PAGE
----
“If it’s the Taliban that has decided that it is going to lay down its arms and work towards a peaceful solution for the country - that might be something at least worth discussing," said Cohen. "I think it’s going to have quite a difficult hill to climb, however, since many of the Afghan people have been the victims of Taliban rule in the past and don’t want to return to that. So how the Taliban are seen and how they conduct themselves in the future, I think will be important in determining whether or not there is any role for them to play.”

Cohen, Bolton and Scowcroft

Cohen, Bolton and Scowcroft believe any long-lasting solution to the Afghan conflict must include neighboring Pakistan.

General Scowcroft says Washington must work hard to stabilize relations with Islamabad.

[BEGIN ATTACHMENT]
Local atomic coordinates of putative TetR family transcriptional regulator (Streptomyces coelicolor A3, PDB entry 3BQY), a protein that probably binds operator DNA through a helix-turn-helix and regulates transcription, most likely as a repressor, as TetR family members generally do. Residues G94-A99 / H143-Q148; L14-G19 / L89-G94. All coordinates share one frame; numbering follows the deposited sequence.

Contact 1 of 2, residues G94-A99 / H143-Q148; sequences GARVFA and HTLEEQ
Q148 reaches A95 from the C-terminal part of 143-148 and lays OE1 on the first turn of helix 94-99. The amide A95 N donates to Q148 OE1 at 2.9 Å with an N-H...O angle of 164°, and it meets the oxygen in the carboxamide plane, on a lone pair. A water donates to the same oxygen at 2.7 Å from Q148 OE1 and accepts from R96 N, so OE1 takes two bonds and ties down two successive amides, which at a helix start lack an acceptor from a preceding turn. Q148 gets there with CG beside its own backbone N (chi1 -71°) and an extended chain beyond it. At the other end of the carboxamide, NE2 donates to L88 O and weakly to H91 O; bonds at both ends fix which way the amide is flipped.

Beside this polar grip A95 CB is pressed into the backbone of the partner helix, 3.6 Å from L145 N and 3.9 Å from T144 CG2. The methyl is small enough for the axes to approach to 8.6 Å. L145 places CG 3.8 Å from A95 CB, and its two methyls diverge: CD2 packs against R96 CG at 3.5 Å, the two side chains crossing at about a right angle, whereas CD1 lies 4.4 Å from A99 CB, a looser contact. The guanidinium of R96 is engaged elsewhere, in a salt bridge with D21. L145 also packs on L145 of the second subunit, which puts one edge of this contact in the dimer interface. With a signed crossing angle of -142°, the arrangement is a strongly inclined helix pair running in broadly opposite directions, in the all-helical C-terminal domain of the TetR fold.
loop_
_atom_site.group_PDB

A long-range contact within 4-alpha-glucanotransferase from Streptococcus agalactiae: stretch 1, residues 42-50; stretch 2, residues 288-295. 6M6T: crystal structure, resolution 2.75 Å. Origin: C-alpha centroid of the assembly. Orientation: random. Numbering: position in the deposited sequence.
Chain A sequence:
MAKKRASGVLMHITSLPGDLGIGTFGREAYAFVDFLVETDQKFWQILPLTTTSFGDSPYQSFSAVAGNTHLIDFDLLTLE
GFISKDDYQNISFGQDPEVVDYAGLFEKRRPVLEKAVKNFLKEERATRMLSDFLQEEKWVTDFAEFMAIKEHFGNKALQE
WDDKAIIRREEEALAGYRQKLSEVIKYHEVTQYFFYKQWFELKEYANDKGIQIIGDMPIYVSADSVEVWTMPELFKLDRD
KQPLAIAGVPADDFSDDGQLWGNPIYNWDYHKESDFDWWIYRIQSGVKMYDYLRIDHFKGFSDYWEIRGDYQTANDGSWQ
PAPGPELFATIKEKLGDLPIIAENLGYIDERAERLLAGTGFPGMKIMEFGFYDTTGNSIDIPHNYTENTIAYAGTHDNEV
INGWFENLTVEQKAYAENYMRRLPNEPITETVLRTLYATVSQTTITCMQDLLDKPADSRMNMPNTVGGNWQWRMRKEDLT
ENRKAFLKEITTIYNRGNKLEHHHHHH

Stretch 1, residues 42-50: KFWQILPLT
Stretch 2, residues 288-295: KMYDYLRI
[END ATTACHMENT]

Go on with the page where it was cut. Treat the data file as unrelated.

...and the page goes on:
“We have had difficult relations with Pakistan off and on from the time of its creation, when we were their principal security blanket," he said. "From the Pakistani point of view, we have abandoned them several times. And so they are very ambivalent about trusting the United States. But we need to have a relatively stable, prosperous Pakistan to have a region there which suits our minimum needs.”

Relations between the United States and Pakistan plunged last November when a NATO attack killed some two dozen Pakistani soldiers. Islamabad reacted by shutting down all NATO supply routes transiting from Pakistan into Afghanistan. Those routes remain closed.

You May Like

At Khmer Rouge Court, Long-Awaited Verdict Approaches

First phase of trial, which is coming to an end, has focused on forced exodus of Phnom Penh in 1975 - and now many are hopeful justice will be served More

Video When Fighting Eases, Gazans Line Up at Bakeries

When there is a lull in the conflict, residents who have been hunkered down in their apartments rush out to stock up on food and other necessities More